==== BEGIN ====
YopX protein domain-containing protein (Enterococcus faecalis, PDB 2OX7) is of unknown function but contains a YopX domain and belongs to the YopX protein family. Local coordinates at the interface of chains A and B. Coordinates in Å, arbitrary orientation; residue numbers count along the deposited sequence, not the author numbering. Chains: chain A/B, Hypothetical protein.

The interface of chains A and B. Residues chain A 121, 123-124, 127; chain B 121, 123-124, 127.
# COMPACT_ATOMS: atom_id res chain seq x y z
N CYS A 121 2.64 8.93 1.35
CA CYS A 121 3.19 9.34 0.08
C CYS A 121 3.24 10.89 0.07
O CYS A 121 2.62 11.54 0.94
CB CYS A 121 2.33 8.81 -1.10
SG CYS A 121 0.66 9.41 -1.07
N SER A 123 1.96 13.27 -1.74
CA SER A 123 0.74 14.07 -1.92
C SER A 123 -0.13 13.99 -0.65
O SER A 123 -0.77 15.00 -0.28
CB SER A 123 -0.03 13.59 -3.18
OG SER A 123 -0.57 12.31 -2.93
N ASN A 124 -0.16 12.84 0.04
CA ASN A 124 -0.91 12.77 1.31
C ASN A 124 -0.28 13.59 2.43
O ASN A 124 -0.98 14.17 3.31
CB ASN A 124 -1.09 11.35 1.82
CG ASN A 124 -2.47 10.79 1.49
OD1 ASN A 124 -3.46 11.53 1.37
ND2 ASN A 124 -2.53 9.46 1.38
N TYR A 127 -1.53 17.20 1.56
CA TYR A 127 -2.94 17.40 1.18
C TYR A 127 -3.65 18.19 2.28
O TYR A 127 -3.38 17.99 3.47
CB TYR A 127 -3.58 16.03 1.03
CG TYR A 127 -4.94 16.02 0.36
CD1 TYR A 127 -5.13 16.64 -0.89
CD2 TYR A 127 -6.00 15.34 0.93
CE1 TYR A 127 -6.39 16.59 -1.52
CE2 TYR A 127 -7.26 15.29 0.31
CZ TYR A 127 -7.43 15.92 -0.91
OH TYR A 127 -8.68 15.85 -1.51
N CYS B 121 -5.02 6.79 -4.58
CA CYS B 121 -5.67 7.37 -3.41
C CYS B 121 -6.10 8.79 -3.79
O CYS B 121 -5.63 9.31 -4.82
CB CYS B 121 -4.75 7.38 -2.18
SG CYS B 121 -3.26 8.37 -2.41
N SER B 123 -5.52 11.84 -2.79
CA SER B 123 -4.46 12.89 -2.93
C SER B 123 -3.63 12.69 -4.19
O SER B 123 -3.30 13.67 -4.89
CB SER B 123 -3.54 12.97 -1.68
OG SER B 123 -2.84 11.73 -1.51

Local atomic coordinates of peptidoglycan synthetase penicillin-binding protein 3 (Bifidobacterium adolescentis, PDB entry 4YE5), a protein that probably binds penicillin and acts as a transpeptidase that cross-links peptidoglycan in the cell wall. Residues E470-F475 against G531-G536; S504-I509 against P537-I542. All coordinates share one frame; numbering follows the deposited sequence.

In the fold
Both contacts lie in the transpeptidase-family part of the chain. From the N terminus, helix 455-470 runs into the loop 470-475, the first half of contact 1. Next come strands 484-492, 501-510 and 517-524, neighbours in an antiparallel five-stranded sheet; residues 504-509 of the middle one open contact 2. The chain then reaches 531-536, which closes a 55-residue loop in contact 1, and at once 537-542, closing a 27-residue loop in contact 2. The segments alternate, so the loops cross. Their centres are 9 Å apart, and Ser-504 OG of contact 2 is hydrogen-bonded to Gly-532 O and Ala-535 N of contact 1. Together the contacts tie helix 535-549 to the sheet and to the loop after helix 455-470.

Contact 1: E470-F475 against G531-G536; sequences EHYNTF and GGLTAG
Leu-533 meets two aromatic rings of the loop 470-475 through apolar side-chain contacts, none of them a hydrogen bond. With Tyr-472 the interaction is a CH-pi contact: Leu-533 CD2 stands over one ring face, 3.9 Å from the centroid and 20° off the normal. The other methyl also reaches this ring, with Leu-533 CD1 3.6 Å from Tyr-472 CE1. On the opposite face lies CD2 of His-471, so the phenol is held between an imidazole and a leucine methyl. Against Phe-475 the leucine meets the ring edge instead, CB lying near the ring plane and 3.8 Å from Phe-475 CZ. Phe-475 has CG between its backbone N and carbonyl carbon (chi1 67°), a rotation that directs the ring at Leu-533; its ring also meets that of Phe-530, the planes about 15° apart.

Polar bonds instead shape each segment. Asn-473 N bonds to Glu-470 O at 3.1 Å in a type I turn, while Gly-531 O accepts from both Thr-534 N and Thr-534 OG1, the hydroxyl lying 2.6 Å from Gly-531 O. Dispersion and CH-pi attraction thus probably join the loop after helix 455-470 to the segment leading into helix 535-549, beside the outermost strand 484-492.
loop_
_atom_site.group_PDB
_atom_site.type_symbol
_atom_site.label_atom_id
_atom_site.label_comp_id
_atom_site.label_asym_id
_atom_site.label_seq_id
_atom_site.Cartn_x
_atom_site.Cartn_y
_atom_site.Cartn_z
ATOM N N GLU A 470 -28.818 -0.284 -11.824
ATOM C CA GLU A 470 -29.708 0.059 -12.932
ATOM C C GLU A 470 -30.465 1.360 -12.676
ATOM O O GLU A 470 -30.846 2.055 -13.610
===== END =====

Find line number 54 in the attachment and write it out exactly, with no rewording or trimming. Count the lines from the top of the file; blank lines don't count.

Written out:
loop_